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Nomogram prediction of survival in patients with brain metastases from hepatocellular carcinoma treated with whole-brain radiotherapy: a multicenter retrospective study
- Nomogram prediction of survival in patients with brain metastases from hepatocellular carcinoma treated with whole-brain radiotherapy: a multicenter retrospective study
- Park, Younghee; Kim, Kyung Su; Kim, Kyubo; Chie, Eui Kyu; Kim, Jin Ho; Kim, Jae-Sung; Kim, Tae Hyun; Kim, Dae Yong; Il Jang, Won; Kim, Mi-Sook; Koo, Tae Ryool; Chang, Ah Ram
- Ewha Authors
- SCOPUS Author ID
- Issue Date
- Journal Title
- JOURNAL OF NEURO-ONCOLOGY
- JOURNAL OF NEURO-ONCOLOGY vol. 125, no. 2, pp. 377 - 383
- Brain metastasis; Hepatocellular carcinoma; Prognostic factor; Nomogram
- SCIE; SCOPUS
- Document Type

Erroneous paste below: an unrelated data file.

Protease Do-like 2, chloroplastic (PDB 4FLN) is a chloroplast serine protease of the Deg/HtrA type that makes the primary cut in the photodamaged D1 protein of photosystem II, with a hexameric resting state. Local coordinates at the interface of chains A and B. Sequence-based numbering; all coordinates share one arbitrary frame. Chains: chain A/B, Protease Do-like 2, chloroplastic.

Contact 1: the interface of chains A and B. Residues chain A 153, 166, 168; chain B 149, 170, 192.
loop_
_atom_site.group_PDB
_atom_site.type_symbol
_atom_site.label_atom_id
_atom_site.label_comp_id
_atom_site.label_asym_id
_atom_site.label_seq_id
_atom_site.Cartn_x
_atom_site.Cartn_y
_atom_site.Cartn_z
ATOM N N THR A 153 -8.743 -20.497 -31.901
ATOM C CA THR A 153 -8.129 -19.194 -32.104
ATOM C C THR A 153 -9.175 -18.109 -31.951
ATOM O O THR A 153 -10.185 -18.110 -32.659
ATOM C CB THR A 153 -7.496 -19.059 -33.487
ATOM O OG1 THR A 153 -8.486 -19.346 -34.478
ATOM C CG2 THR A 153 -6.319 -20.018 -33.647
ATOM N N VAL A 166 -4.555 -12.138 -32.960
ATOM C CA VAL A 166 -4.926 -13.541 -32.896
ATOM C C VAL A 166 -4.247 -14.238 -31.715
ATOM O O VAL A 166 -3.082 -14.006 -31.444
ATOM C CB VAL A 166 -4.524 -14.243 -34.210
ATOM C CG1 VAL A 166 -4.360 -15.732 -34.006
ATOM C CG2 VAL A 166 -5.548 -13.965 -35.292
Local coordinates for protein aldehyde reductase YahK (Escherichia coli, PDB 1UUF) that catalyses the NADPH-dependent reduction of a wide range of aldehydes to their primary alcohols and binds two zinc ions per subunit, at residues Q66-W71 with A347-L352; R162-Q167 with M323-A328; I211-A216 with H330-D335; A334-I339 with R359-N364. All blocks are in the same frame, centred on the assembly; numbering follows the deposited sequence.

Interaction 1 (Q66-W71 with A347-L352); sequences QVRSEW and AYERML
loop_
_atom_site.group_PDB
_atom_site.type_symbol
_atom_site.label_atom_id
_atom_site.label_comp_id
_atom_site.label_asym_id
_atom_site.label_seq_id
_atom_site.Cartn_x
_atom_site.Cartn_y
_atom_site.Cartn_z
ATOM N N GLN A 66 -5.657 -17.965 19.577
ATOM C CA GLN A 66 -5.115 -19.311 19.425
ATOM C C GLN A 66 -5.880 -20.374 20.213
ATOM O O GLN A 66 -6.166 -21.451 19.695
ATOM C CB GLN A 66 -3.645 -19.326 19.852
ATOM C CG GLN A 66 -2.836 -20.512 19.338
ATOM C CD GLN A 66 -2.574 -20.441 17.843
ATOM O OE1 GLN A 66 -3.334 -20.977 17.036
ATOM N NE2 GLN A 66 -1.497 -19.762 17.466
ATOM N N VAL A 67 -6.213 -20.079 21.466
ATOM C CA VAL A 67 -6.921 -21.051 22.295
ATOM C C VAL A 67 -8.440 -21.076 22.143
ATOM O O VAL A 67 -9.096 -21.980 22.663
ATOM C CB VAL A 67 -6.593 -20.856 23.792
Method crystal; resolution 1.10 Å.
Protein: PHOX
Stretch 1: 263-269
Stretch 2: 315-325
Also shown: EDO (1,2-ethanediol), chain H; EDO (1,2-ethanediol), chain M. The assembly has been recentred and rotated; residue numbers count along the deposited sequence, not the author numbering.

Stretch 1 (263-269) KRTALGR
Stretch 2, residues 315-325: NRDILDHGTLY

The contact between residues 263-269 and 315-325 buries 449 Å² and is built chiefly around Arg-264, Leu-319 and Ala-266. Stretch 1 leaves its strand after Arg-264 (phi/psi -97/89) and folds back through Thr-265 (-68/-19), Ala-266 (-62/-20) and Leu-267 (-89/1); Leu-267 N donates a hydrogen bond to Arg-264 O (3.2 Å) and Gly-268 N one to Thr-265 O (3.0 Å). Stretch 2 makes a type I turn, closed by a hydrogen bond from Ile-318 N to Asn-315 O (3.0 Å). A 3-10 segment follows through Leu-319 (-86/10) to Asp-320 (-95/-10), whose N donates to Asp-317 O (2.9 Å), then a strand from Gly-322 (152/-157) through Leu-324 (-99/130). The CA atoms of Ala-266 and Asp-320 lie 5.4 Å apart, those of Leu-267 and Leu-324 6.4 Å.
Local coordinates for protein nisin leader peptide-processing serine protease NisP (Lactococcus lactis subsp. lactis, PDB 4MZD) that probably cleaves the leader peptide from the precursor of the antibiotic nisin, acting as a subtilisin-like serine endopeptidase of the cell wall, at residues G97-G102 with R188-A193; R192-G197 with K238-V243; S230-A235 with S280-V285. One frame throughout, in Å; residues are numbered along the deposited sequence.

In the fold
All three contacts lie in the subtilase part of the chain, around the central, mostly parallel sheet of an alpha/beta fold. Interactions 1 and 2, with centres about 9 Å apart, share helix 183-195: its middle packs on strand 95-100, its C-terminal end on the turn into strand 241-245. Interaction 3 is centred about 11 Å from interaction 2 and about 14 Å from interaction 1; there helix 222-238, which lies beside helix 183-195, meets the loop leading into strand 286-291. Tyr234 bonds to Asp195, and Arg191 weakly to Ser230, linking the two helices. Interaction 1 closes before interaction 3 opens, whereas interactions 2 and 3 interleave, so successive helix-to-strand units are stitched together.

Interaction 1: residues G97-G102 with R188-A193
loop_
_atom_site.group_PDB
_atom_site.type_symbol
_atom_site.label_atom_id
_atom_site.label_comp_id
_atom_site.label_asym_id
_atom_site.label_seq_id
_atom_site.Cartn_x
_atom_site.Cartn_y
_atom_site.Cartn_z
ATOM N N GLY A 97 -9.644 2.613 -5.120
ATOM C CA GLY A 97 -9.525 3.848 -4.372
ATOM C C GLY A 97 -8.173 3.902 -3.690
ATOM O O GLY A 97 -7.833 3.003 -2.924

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- The incidence of brain metastasis from hepatocellular carcinoma (HCC) is increasing because of the improved survival outcome of HCC patients, but the prognosis of these patients is extremely poor. HCC patients with brain metastasis were investigated to identify their prognostic factors for overall survival. Patients with brain metastasis from HCC who had been treated with whole-brain radiotherapy (WBRT) in five hospitals were enrolled in the study. The medical records of the patients were reviewed, and the clinical factors were analyzed to identify the prognostic factors for overall survival. Of the total of 97 patients who were enrolled in the study, 83 were male and the median age at the brain metastases was 56.6 years. Motor weakness (43.3 %) and headache (41.2 %) were common presenting symptoms. The median AFP level was 4180 ng/ml, and 81 patients were assessed as belonging to Child-Pugh classification A upon the diagnosis of brain metastasis. WBRT alone in 71 patients, surgery or radiosurgery combined with WBRT as the adjuvant setting in 18 patients, and WBRT as salvage treatment in 8 patients were performed. The median overall survival of the patients was 3.5 months. In the multivariate analysis, the ECOG performance status (PS), Child-Pugh classification, AFP, and treatment aim showed significant association with the overall survival of the patients. Based on these factors, a nomogram predicting the prognosis was developed. The concordance index of the nomogram was 0.74, and the prediction was well calibrated. In conclusion, the survival outcome of patients with brain metastasis from HCC can be predicted with the nomogram constructed from the ECOG PS, Child-Pugh classification, AFP, and treatment aim.
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